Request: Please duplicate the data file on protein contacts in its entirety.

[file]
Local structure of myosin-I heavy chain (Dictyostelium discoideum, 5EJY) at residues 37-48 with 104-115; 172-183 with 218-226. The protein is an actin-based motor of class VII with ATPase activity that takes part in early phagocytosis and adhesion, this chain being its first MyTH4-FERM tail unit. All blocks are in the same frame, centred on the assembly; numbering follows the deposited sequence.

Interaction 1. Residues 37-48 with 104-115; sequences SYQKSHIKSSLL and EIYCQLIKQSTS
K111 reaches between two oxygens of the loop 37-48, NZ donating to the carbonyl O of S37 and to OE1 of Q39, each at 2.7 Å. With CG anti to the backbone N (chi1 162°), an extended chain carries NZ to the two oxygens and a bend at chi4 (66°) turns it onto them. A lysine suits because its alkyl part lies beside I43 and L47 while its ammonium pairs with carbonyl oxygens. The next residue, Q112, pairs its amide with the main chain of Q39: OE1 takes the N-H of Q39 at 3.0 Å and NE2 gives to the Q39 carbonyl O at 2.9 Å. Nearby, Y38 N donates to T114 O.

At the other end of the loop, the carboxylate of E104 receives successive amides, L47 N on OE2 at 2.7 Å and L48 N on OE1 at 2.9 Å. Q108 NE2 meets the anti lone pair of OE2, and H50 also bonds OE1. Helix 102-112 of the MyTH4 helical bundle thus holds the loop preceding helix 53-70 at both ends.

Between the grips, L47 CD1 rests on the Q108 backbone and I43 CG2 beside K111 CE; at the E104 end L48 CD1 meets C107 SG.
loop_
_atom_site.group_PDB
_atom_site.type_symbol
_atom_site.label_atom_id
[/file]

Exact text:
Local structure of myosin-I heavy chain (Dictyostelium discoideum, 5EJY) at residues 37-48 with 104-115; 172-183 with 218-226. The protein is an actin-based motor of class VII with ATPase activity that takes part in early phagocytosis and adhesion, this chain being its first MyTH4-FERM tail unit. All blocks are in the same frame, centred on the assembly; numbering follows the deposited sequence.

Interaction 1. Residues 37-48 with 104-115; sequences SYQKSHIKSSLL and EIYCQLIKQSTS
K111 reaches between two oxygens of the loop 37-48, NZ donating to the carbonyl O of S37 and to OE1 of Q39, each at 2.7 Å. With CG anti to the backbone N (chi1 162°), an extended chain carries NZ to the two oxygens and a bend at chi4 (66°) turns it onto them. A lysine suits because its alkyl part lies beside I43 and L47 while its ammonium pairs with carbonyl oxygens. The next residue, Q112, pairs its amide with the main chain of Q39: OE1 takes the N-H of Q39 at 3.0 Å and NE2 gives to the Q39 carbonyl O at 2.9 Å. Nearby, Y38 N donates to T114 O.

At the other end of the loop, the carboxylate of E104 receives successive amides, L47 N on OE2 at 2.7 Å and L48 N on OE1 at 2.9 Å. Q108 NE2 meets the anti lone pair of OE2, and H50 also bonds OE1. Helix 102-112 of the MyTH4 helical bundle thus holds the loop preceding helix 53-70 at both ends.

Between the grips, L47 CD1 rests on the Q108 backbone and I43 CG2 beside K111 CE; at the E104 end L48 CD1 meets C107 SG.
loop_
_atom_site.group_PDB
_atom_site.type_symbol
_atom_site.label_atom_id